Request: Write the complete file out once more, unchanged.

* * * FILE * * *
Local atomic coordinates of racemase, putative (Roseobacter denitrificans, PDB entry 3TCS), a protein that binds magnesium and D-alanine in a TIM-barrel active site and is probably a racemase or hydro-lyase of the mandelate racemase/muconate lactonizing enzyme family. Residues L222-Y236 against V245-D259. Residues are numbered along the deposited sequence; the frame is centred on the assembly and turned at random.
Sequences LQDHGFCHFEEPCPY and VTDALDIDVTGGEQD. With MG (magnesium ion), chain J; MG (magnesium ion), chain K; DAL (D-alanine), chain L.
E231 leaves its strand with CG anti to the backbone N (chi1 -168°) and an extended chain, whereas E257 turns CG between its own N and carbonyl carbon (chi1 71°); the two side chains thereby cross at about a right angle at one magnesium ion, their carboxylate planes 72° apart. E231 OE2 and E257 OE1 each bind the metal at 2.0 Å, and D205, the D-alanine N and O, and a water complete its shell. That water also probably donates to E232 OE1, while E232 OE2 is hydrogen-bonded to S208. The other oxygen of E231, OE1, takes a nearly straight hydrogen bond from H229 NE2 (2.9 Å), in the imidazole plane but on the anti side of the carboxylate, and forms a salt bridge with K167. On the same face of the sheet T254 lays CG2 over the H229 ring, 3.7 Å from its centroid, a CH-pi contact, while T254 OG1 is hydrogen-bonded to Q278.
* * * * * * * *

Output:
Local atomic coordinates of racemase, putative (Roseobacter denitrificans, PDB entry 3TCS), a protein that binds magnesium and D-alanine in a TIM-barrel active site and is probably a racemase or hydro-lyase of the mandelate racemase/muconate lactonizing enzyme family. Residues L222-Y236 against V245-D259. Residues are numbered along the deposited sequence; the frame is centred on the assembly and turned at random.
Sequences LQDHGFCHFEEPCPY and VTDALDIDVTGGEQD. With MG (magnesium ion), chain J; MG (magnesium ion), chain K; DAL (D-alanine), chain L.
E231 leaves its strand with CG anti to the backbone N (chi1 -168°) and an extended chain, whereas E257 turns CG between its own N and carbonyl carbon (chi1 71°); the two side chains thereby cross at about a right angle at one magnesium ion, their carboxylate planes 72° apart. E231 OE2 and E257 OE1 each bind the metal at 2.0 Å, and D205, the D-alanine N and O, and a water complete its shell. That water also probably donates to E232 OE1, while E232 OE2 is hydrogen-bonded to S208. The other oxygen of E231, OE1, takes a nearly straight hydrogen bond from H229 NE2 (2.9 Å), in the imidazole plane but on the anti side of the carboxylate, and forms a salt bridge with K167. On the same face of the sheet T254 lays CG2 over the H229 ring, 3.7 Å from its centroid, a CH-pi contact, while T254 OG1 is hydrogen-bonded to Q278.